Competitive salaries are a must

Over the course of the past three months, I have met with a number of our faculty, staff, students, alumni, business leaders, political leaders, media outlets and more. Those discussions have helped me learn more about the opportunities and challenges at UW-Madison as I settle into my role as chancellor of this great university.

Some topics come up again and again in my conversations with multiple stakeholders. One of the most frequently asked questions is about the challenge we face in maintaining the tradition of excellence at the University of Wisconsin in the decades ahead. How will I, as the new chancellor, preserve and advance the work of those who, over a period of 165 years, helped make this land grant university into one of the best universities in the world.

There is no easy answer to that question, but it’s clear to me that attracting and retaining talented faculty and staff is key. At a university, our people — our teachers, our researchers, and those who keep everything operating — are our most important asset. As a major research university, we are competing on an international level to attract and retain top talent. And it’s a highly competitive world out there. Ask any senior level faculty or staff member, and they will almost surely know colleagues who have been lured away by a higher salary to another university.

That internationally competitive market makes us different than most other state agencies. Although I’m sure there are some employees at the state Department of Natural Resources or Department of Revenue who are sought after, the recruitment of “star” employees happens in higher education much more frequently and on a larger scale.

I very much appreciate the fact that the governor and legislators were able to put together a state pay plan in this budget that increases the base salaries of our faculty and staff by 1 percent in each of the next two years. This is the first across-the-board increase in five years. But the fact is UW–Madison salaries for faculty and staff have been falling behind the market for years.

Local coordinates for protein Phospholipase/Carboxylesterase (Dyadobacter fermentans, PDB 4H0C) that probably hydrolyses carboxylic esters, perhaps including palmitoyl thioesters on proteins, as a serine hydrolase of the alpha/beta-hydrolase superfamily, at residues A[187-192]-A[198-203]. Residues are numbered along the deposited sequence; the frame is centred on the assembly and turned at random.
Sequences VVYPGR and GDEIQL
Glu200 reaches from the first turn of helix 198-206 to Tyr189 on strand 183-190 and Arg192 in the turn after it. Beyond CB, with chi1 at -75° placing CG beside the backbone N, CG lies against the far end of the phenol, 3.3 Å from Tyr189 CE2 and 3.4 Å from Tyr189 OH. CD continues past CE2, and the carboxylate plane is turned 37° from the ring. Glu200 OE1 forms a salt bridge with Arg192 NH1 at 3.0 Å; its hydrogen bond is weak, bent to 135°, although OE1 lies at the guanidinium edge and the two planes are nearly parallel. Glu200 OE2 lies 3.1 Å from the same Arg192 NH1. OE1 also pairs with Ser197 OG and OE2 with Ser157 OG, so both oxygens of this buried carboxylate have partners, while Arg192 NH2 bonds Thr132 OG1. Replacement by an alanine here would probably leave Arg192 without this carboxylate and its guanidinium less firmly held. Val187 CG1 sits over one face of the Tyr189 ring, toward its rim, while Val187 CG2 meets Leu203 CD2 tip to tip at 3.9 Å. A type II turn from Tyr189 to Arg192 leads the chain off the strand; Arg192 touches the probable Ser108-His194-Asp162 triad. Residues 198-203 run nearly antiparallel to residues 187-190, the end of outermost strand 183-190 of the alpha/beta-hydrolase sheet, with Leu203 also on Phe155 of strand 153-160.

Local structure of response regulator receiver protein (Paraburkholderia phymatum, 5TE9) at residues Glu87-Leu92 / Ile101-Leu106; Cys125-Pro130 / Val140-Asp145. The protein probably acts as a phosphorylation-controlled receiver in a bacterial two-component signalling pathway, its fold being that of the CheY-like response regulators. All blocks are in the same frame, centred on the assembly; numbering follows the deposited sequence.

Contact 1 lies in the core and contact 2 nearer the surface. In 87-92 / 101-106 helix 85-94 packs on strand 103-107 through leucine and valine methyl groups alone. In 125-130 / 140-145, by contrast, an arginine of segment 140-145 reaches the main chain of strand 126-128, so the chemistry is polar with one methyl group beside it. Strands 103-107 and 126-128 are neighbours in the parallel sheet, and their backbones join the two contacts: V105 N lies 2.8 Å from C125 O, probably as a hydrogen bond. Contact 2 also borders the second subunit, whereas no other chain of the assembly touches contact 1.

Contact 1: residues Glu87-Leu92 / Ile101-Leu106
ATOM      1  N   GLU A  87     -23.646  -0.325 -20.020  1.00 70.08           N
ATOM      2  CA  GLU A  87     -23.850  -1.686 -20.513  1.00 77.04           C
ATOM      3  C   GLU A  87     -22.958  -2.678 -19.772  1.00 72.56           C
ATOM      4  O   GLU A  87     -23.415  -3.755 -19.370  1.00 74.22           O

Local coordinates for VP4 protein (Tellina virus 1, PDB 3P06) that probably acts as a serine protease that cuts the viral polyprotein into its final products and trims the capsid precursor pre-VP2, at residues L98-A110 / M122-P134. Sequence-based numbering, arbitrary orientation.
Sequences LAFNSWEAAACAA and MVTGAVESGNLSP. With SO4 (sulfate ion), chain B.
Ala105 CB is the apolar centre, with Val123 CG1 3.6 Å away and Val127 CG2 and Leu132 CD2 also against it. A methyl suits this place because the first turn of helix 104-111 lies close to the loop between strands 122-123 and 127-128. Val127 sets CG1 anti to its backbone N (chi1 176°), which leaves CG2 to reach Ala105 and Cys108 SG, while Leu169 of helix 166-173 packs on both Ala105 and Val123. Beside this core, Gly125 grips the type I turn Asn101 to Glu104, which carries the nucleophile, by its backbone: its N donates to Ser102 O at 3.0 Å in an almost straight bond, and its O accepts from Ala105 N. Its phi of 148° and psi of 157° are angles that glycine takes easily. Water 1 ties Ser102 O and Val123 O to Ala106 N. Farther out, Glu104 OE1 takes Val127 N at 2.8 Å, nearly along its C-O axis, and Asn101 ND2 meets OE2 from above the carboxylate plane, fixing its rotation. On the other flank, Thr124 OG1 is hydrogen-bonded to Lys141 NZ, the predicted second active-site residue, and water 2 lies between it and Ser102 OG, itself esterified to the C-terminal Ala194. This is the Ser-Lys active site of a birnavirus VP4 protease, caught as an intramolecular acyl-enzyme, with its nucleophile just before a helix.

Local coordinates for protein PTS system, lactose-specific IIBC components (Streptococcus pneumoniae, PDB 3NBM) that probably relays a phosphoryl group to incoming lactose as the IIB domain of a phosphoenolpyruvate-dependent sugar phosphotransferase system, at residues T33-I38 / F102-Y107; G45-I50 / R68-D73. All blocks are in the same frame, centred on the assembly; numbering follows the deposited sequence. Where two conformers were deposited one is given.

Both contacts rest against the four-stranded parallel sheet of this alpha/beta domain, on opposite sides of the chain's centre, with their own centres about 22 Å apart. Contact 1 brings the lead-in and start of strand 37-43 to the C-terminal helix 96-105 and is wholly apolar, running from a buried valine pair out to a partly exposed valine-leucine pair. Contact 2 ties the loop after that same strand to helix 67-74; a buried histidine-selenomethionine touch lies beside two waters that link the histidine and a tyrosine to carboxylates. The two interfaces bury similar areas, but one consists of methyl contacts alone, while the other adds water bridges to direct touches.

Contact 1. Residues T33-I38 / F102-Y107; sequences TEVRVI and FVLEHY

According to 2012-13 data published in April by the American Association of University Professors, full professors here rank last in earnings among 12 national peers, and assistant professors are in 11th place. In aggregate, UW–Madison faculty salaries are almost 12 percent below the peer group median, the second lowest point since 1985. Official salary peers include, among others, universities such as Michigan, the University of California, Los Angeles, Ohio State and the University of Texas at Austin.

It’s also a continual challenge to hire and retain the best academic and classified staff, especially in highly technical fields.

I have said many times that the most unfortunate fallout from the spring’s budget fight was the loss of human resources flexibilities that were due to take effect on July 1, 2013 and would have allowed us to address the compensation disparities.

We have made some improvements in recent years by reallocating internal resources to match outside offers and stabilize the salary gap with our peers among some of our best performers. Because of these efforts, some of our highest-performing faculty and staff have received some raises. But there is still work to do to shrink the gap, and I am making this one of my priorities.

I will continue working with the Board of Regents and my UW System colleagues to push for those HR flexibilities in the next budget. We will need to convince the state legislature of the importance of these flexibilities, but that’s an argument I’m very ready to make.

As public employees, our salary information is public and subject to great scrutiny. At times, information about salary adjustments can create a stir. As an economist, I understand that when we talk about salary adjustments for our faculty and staff, that can be an awkward discussion because many of our employees make more than other families in Wisconsin.

But this isn’t about what I or anybody else chooses to pay people. It’s what we have to pay to maintain our excellence. It’s a market out there for our faculty and staff. To become a tenured faculty member at Wisconsin, you have to have a national and often an international reputation. Many receive regular inquiries about their interest in other jobs. If we don’t pay them what they can receive elsewhere, it increases the likelihood that they will receive an outside offer and leave. That makes it hard to maintain quality at UW-Madison.

And, when we seek to replace someone who leaves, guess what? We have to pay the new person more than we paid his or her predecessor, so we end up paying the higher salary anyway. It would have been less expensive and far better to have kept the person who was already here.

Market-based salary adjustments are necessary to keep our most talented employees. Our talent is what sustains us as a world-class institution. And that talent will also help the state as we continue to be one of its top economic engines, sharing our knowledge, training and preparing students for the workforce, spawning spinoff companies, and brightening Wisconsin’s economic outlook.